Step Six: Can you implement the grant? Preparing and submitting the grant proposal is not the end of the work. If awarded, you must carry out all the programming you proposed and be prepared to submit reports, track the money, and prove objectives were met. Grant management is an ongoing and sometimes tedious process. It takes the dedication of staff and the support of the executive director and board.
As my Fundraising HayDay cohost, Kimberly Hays de Muga is wont to say: grant writing is actually 20% writing and 80% everything else. And a big part of that everything else is being prepared for the actual grant process. We delve deeper into grant readiness in Episode 1 of Season 5: When Should You Write a Grant? (podbean.com).
In my work as a consultant, I’ve run across many nonprofit organizations doing incredible work. Yes, they are often eligible to apply for grants, but after digging in a little bit, it is clear that many are not ready to write that grant. It’s frustrating for organizations to learn that they cannot immediately go for the money. But without the prep work on the front end, you might as well be stepping too close to a rushing river without knowing how to swim. I am not saying your org will drown. I am saying that without taking the time to prepare for grant applications, you will not be successful in funding your programs that do such great works as feeding the hungry, housing the homeless, caring for the sick, educating the children, and so much more. And if those we serve do not receive the services they need, it can feel like drowning.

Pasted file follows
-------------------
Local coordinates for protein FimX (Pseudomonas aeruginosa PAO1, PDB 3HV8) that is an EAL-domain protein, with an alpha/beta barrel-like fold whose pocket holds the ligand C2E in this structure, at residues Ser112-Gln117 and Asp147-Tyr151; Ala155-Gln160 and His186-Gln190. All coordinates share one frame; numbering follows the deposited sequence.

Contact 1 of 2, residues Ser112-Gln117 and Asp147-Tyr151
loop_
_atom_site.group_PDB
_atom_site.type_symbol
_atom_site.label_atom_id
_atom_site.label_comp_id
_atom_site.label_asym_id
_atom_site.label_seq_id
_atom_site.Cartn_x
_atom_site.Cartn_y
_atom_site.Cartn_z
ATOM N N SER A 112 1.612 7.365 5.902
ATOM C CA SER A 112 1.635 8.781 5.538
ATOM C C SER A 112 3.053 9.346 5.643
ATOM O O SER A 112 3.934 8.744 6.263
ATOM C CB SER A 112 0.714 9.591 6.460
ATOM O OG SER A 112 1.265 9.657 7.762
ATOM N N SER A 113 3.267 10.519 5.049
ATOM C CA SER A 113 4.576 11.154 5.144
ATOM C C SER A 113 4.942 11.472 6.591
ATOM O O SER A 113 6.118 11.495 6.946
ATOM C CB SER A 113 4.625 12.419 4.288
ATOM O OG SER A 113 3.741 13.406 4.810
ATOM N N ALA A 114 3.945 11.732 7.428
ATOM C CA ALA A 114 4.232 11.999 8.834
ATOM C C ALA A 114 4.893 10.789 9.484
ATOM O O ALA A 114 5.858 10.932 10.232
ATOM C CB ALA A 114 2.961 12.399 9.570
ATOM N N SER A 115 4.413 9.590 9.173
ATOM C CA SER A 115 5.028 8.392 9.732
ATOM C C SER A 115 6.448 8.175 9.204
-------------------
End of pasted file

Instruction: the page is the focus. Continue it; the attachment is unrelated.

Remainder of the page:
DH Leonard Consulting & Grant Writing Services, LLC is so excited to be season 5 sponsors for Fundraising HayDay, a podcast about grants and such. Catch up on seasons 1 – 4 and stay up to date on the new season here.
Don’t let grants stress you out, check out the helpful grant writing services our team has to offer here.